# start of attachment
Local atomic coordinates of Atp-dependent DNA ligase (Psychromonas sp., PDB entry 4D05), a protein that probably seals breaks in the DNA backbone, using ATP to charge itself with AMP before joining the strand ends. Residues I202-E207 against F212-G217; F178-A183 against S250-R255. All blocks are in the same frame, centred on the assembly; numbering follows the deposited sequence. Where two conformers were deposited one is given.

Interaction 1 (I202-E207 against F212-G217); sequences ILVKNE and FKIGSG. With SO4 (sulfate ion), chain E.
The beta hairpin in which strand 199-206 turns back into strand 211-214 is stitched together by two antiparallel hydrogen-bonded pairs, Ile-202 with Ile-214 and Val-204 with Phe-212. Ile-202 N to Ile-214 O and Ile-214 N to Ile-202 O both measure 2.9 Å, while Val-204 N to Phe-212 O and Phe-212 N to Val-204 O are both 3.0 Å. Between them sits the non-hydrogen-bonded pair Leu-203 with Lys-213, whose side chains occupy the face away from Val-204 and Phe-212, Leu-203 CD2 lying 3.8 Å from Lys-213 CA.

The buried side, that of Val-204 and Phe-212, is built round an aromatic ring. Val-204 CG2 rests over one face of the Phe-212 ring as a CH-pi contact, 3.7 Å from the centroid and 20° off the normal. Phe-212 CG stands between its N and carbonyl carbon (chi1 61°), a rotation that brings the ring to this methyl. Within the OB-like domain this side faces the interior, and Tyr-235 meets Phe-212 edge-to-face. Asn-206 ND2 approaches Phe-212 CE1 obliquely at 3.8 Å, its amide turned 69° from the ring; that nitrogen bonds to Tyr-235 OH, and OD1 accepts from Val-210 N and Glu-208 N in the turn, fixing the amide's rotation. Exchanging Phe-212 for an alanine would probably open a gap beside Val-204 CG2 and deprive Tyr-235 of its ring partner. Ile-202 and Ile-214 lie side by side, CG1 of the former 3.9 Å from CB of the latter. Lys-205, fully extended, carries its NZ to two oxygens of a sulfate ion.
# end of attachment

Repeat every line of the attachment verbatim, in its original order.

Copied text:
Local atomic coordinates of Atp-dependent DNA ligase (Psychromonas sp., PDB entry 4D05), a protein that probably seals breaks in the DNA backbone, using ATP to charge itself with AMP before joining the strand ends. Residues I202-E207 against F212-G217; F178-A183 against S250-R255. All blocks are in the same frame, centred on the assembly; numbering follows the deposited sequence. Where two conformers were deposited one is given.

Interaction 1 (I202-E207 against F212-G217); sequences ILVKNE and FKIGSG. With SO4 (sulfate ion), chain E.
The beta hairpin in which strand 199-206 turns back into strand 211-214 is stitched together by two antiparallel hydrogen-bonded pairs, Ile-202 with Ile-214 and Val-204 with Phe-212. Ile-202 N to Ile-214 O and Ile-214 N to Ile-202 O both measure 2.9 Å, while Val-204 N to Phe-212 O and Phe-212 N to Val-204 O are both 3.0 Å. Between them sits the non-hydrogen-bonded pair Leu-203 with Lys-213, whose side chains occupy the face away from Val-204 and Phe-212, Leu-203 CD2 lying 3.8 Å from Lys-213 CA.

The buried side, that of Val-204 and Phe-212, is built round an aromatic ring. Val-204 CG2 rests over one face of the Phe-212 ring as a CH-pi contact, 3.7 Å from the centroid and 20° off the normal. Phe-212 CG stands between its N and carbonyl carbon (chi1 61°), a rotation that brings the ring to this methyl. Within the OB-like domain this side faces the interior, and Tyr-235 meets Phe-212 edge-to-face. Asn-206 ND2 approaches Phe-212 CE1 obliquely at 3.8 Å, its amide turned 69° from the ring; that nitrogen bonds to Tyr-235 OH, and OD1 accepts from Val-210 N and Glu-208 N in the turn, fixing the amide's rotation. Exchanging Phe-212 for an alanine would probably open a gap beside Val-204 CG2 and deprive Tyr-235 of its ring partner. Ile-202 and Ile-214 lie side by side, CG1 of the former 3.9 Å from CB of the latter. Lys-205, fully extended, carries its NZ to two oxygens of a sulfate ion.